Common Emergency Prepping Mistakes

Common Emergency Prepping Mistakes

You’ve realized it’s time to prepare for emergencies and disasters. That’s great! You’re taking steps to ensure the safety and survival of yourself and your family in what are often unstable times and in the face of increasingly severe weather and natural disasters.

Like any new skill, there’s a learning curve involved with prepping, and a set of common mistakes people make as they learn how to protect themselves. Knowing what mistakes to avoid will help you gain the skills and supplies you need faster and more effectively. Here are some of the more common mistakes, brought to you by more experienced preppers so you won’t repeat their growing pains.

Buying Before Researching

Once you realize you need to prepare for emergencies, it’s tempting rush into stockpiling supplies. This is a very effective way to max out your credit card and buy equipment and supplies that don’t fit your needs.

Do your research first. Read up on disaster prepping and gather the information you need to make informed decisions. Don’t rely on a sole source of information either—just like any other community, the prepping community has people who spread inaccurate information. Read all you can, and then start buying what you know you’ll need, not what you think you’ll need.

Choosing Supplies Over Training

Supplies alone won’t keep you safe. Would you be able to fend for yourself if your food supply burned to the ground? If you had to provide emergency medical assistance, would you be able to use the items in your first aid kit effectively?

Supplies are nothing without skills, especially in a disaster situation. If you buy a medical kit, take first aid classes. If you own a rifle, learn to hunt. Learning new skills is one of the most enjoyable parts of disaster prepping, and knowing you can handle yourself in an emergency is a real confidence booster.

Not Keeping a Survival Library

While there are fantastic online prepping resources, all of them need an internet connection and a power source. In an emergency, especially a long-term disaster, you might not have access to either. Books, however, are much more reliable.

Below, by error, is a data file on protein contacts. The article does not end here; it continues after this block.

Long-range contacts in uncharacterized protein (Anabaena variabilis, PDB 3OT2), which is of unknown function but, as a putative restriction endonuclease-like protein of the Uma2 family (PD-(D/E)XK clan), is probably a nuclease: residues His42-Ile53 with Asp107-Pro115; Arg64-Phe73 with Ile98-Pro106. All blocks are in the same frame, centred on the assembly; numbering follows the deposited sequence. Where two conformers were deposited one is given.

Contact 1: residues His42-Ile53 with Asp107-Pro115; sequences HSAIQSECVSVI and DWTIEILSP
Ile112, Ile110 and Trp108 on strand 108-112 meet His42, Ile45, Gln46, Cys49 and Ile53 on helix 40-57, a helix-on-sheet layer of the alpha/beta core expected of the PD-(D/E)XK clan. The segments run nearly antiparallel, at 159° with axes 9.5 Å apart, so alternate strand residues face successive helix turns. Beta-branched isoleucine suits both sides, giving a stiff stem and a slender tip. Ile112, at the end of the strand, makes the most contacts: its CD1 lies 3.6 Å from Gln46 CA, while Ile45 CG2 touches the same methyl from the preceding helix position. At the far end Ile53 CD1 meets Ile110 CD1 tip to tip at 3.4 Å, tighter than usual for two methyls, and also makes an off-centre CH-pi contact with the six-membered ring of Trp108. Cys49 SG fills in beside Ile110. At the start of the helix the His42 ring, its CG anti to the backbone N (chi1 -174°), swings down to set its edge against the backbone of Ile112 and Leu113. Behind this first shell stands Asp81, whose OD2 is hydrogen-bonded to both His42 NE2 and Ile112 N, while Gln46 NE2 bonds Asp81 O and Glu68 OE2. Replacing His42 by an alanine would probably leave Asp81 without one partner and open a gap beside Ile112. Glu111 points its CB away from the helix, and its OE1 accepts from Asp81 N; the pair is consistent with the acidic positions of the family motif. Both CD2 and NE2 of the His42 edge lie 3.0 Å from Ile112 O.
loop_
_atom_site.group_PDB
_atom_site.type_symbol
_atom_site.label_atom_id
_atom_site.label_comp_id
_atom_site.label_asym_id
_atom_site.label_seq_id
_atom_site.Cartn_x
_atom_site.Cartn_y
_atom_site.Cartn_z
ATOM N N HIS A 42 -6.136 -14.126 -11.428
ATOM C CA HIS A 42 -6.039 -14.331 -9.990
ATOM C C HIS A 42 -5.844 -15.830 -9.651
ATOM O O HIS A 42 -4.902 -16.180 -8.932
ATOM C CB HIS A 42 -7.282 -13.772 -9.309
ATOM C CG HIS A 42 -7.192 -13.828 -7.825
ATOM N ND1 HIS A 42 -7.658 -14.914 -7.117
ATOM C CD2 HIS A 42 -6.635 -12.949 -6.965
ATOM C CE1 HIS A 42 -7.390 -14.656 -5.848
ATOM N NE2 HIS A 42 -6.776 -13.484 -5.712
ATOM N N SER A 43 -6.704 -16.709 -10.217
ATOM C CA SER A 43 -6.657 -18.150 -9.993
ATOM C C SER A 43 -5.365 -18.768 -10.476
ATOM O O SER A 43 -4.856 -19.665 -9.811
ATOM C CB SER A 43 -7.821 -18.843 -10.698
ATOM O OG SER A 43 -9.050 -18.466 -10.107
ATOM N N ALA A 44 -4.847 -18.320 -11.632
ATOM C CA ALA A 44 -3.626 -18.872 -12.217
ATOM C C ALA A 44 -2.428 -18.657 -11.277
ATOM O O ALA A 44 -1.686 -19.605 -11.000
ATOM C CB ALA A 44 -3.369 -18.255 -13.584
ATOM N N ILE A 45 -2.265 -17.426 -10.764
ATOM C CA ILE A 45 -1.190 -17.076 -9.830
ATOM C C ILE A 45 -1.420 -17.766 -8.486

Discounting What You Already Own

One of the best pieces of advice a prepper ever gave one of our staff was simple and elegant: don’t reinvent the wheel. Chances are you already have items and supplies you could use in an emergency. They may not be sufficient for a full-scale emergency, but that doesn’t make them useless. Do you need a $500 sleeping bag if you’ve got thick camping blankets? How long could you sustain yourself from the food in your pantry? Do you own outdoor equipment you could use in a disaster? Chances are, some of the things you need to survive are already in your home.

Limiting Food Choices

There are disaster preppers out there sitting on stockpiles of food consisting solely of rice, beans, wheat, sugar, salt, and nothing else. That’s a horribly unimaginative diet, even if you only have to live off your stores for a week.

With today’s advances in dehydration and freeze-drying, there’s no reason to limit your food choices. An emergency is tough enough without having to steel yourself for another meal of unseasoned beans. Buy a varied selection of emergency food, and learn to cook it. Keep an inventory of what you have and rotate items with limited shelf lives by cooking them as part of your regular meal preparations.

Don’t limit your emergency supplies to just food and water. A small supply of personal hygiene products, pet supplies, cooking equipment, and extra clothing will make waiting out a disaster easier and more comfortable.

Assembling an Arsenal is Not Prepping

Hollywood has, predictably, a one-dimensional view of disaster preppers. They’re the characters living in a cabin in the woods filled with guns and ammo. Sadly, some people really do prep this way—amassing a large amount of firepower with little in the way of food or water. This is not prepping. Firearms and ammo have their place in a disaster plan: you might have to defend yourself. But all firepower and no food is the strategy of someone who doesn’t know what it takes to survive a disaster.

Loose Lips

Even if you’re excited about prepping, keep it to yourself. There’s no reason people outside of the family need to know about your supplies. In the event of a serious disaster, you only want trusted friends and family in the loop. That guy with all the guns and ammo? You definitely don’t want him knowing about your water and food resources when he gets hungry.

Underestimating Water Needs

This is, perhaps, the single greatest mistake a novice prepper can make. A previously well-fed adult can last for weeks without food. It wouldn’t be pleasant, but it’s possible. Without water, most of us would be dead within days. Store as much water as you can—standard advice is a gallon per person per day, stored in heavy-duty, stackable containers. Understanding how to gather and purify water will prove invaluable if you’re forced to ride out a long-term cessation of public services.

Resources

http://preparednessadvice.com/self-sufficiency/12-common-prepping-mistakes-made-beginners/

http://urbansurvivalsite.com/10-common-prepping-mistakes/

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